Jon Stewart Doesn't Think Much Of Obama's Executive Privilege
Another thing that Jon Stewart overlooks is that Bush's claim of executive privilege did not involve a crime.
It’s not going to be pretty. Expect a season of recriminations, grandiosities, and sudden reversals. The usual narrative holds that Obama asserted executive privilege, denying Congress the documents it requested in the murderous case of gun-walking called “Fast and Furious,” in order to save his Attorney General Eric Holder. Perhaps. I wouldn’t be at all surprised if, at the end of the day, this spectacular piece of recklessness wasn’t regarded as the beginning of the end for Eric Holder, who will likely face a Contempt of Congress citation next week. Already, various outlets are preparing the ground by quietly inserting into the discussion the name of Alberto Gonzales, the Attorney General under President George W. Bush who was hounded out of office by Democratic zealots after he fired some U.S. Attorneys. The idea, I suspect, is to upholster the ground so that when (as I predict) Holder is forced out Obama cheer leaders like The New York Times can resort to the tu quoque strategy and say, “Well, Bush’s Attorney General had to resign, too, and some of his staffers were held in contempt.”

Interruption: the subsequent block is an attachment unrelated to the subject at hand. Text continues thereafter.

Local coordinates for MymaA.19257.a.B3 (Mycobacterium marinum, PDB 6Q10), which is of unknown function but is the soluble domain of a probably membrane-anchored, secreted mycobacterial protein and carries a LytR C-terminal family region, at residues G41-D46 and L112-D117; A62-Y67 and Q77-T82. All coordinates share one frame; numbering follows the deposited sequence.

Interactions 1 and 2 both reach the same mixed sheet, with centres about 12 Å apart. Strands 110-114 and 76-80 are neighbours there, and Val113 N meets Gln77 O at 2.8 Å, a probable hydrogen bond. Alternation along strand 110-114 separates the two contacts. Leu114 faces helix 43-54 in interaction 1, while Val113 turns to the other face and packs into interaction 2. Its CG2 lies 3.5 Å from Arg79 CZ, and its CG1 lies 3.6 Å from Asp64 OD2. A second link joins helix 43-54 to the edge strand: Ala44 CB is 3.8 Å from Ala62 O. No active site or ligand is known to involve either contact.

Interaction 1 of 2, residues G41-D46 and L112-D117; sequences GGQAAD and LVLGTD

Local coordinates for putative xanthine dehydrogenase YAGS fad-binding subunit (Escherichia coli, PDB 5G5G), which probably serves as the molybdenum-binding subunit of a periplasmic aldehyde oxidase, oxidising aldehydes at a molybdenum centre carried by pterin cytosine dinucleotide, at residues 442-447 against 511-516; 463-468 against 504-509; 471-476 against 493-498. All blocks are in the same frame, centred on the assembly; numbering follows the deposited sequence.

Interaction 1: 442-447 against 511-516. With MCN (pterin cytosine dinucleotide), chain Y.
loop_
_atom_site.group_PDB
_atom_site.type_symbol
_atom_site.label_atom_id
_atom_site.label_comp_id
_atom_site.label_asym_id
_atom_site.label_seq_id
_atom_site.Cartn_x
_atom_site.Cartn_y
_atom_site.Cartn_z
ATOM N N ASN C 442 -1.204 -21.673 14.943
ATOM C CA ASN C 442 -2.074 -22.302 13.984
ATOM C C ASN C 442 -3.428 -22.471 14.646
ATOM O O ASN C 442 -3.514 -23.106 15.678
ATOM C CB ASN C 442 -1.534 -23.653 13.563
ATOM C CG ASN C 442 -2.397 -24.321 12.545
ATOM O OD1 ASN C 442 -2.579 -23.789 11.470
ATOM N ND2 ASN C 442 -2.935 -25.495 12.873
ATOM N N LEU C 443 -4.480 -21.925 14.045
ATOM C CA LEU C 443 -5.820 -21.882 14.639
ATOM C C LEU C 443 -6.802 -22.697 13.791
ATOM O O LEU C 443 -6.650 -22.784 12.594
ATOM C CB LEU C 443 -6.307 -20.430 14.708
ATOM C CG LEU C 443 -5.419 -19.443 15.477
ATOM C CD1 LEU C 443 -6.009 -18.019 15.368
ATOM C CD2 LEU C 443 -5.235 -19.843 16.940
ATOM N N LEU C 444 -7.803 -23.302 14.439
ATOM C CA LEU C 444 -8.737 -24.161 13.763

Will the upholstery work? Will it successfully insulate public opinion from the damaging facts of the case? I doubt it. For one thing, the two incidents are screamingly different. As usual, Andy McCarthy outlined the issue with superlative clarity:
[T]he Bush situation involved (a) a non-crime (presidents do not need a reason to fire U.S. attorneys), (b) a non-scandal manufactured into a scandal (Bush 43 fired 8 U.S. attorneys; Clinton had fired 92 of the 93, and for no better reason than partisan patronage after he defeated Bush 41), and (c) patently improper subpoenas to the president’s personal staffers who are not subject to Senate confirmation and assist him in his constitutional duties. The Obama/Holder situation, to the contrary, involves outrageous government malfeasance in firearms transfers that led to murders, including the killing of a federal agent, and a patently proper subpoena for documentation maintained by the Justice Department, an agency created by Congress and dependent on Congress for its existence, funding and jurisdiction.